Apartments, home to young Jewish couples, helped area revival.
Yeshiva University confirmed this week that it will soon sell 10 apartment houses in the immediate vicinity of its Washington Heights campus, helping to alleviate some of the school’s precarious financial situation, but at the same time threatening the Jewish character of the neighborhood.
The 10 buildings, home to mostly young Orthodox couples with connections to YU, offered subsidized rents to many who now fear that market-rate rent hikes from a new landlord might prompt young couples to leave the neighborhood; that could erode the already-minority Jewish atmosphere in the streets surrounding the campus.
In the past decade, Washington Heights has been the single fastest-growing Jewish community in New York, with 40 percent of that growth being young people between 18 and 39. Until about a decade ago, most of that Jewish growth had not been in the YU area but in one with better housing, once known as Frankfurt-on-Hudson for its German-Jewish texture. Questions of safety and the severely hilly neighborhood limited foot-traffic between that side and he YU side. Yeshiva’s purchase of the 10 buildings virtually adjacent to its campus, led to a considerable influx of young Jewish tenants (YU would not say how many) to the YU side, as well.
The university issued a statement acknowledging the sale process “as part of the ongoing efforts to strengthen our institution’s financial position and continue investing in our future. The University is pleased to have been part of the transformation of our local Washington Heights neighborhood into a vibrant and flourishing campus environment, and looks forward to continuing to build this important community.” The university would not respond further to any questions about the sale, or new impositions on the tenants, such as YU eliminating the daily bus that 50 women used to commute between Washington Heights and the campus of YU’s Stern College for Women on 34th Street.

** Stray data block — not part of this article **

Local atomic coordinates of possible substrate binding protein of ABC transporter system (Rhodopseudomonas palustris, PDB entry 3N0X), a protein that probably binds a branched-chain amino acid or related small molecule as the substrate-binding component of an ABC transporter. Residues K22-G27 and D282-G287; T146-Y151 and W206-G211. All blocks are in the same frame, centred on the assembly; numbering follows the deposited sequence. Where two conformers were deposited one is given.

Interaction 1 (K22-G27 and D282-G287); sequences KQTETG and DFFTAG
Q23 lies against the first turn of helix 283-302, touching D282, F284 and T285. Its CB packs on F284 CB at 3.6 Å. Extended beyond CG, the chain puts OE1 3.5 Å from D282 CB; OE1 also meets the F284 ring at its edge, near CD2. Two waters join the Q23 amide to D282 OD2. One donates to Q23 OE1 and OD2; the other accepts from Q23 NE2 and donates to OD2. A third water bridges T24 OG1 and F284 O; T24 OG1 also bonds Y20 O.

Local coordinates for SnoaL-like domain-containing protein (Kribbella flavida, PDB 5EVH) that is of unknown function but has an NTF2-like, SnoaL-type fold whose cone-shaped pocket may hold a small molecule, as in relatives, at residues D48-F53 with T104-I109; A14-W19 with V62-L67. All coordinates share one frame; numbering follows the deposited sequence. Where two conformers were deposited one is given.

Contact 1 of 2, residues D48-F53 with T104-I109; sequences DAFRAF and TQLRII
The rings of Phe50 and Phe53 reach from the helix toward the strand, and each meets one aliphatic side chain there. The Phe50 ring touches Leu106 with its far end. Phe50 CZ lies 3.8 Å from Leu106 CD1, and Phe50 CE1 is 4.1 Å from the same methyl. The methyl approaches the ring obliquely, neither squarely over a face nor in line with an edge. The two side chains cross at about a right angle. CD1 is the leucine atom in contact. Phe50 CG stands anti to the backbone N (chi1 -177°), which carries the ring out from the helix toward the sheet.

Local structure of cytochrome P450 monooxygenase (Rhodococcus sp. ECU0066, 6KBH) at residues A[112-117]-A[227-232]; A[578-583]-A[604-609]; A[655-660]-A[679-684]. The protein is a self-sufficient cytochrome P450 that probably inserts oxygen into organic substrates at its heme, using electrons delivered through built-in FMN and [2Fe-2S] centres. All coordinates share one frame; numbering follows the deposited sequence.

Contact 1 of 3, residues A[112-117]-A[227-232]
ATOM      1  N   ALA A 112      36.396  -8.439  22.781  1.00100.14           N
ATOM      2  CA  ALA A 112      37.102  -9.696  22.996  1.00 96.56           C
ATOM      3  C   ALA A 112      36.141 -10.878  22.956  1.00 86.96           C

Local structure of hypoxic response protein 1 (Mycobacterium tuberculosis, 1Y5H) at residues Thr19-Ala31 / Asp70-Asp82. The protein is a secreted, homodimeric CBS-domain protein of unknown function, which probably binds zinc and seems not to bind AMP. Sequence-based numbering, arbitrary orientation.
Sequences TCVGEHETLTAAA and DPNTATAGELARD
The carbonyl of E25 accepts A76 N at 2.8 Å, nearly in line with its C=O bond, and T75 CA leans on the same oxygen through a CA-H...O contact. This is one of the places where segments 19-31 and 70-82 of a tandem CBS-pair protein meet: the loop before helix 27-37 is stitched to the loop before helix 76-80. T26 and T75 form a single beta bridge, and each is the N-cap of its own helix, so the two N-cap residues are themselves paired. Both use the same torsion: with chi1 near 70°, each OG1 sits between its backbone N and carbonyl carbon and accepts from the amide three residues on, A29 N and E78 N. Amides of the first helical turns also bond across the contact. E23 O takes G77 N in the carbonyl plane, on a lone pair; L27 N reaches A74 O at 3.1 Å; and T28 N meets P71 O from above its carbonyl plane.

One tenant who is familiar with the real estate negotiations told The Jewish Week that the university is hoping to arrange for any new owner to designate a portion of the apartments for tenants connected to the YU community, but no one from the university would confirm that.
Any revenue from selling the buildings will be sorely needed. The university has been plagued by ongoing budget deficits, some $300 million since 2010, in addition to being defrauded of nearly $100 million in 2008 in the infamous Ponzi scheme by Bernard Madoff, a YU trustee. YU’s economic tailspin prompted Moody’s Investors Service to recently slash its rating to Baa2, what Bloomberg News called “an unprecedented four levels below investment grade, spurring investors to sell Yeshiva debt.”
Bloomberg News quoted Emily Schwarz, an analyst at Moody’s in New York who focuses on higher education, saying of Yeshiva’s problems, “It’s about their management.”
The buildings to be sold (403 and 407 Audubon Ave.; 90 Laurel Hill Terrace, the street directly east of the campus; 497 W. 182nd St.; 501 W. 184th St.; 521, 551 and 555 W. 185th St.; 475 W. 186th St.; and 480 W. 187th St.) are mostly six-story pre-war buildings “in good shape,” with elevators, and many apartments with sunken living rooms. A month’s rent for a one-bedroom is said to range from $900 to $1,200, but is likely to rise considerably without YU subsidies.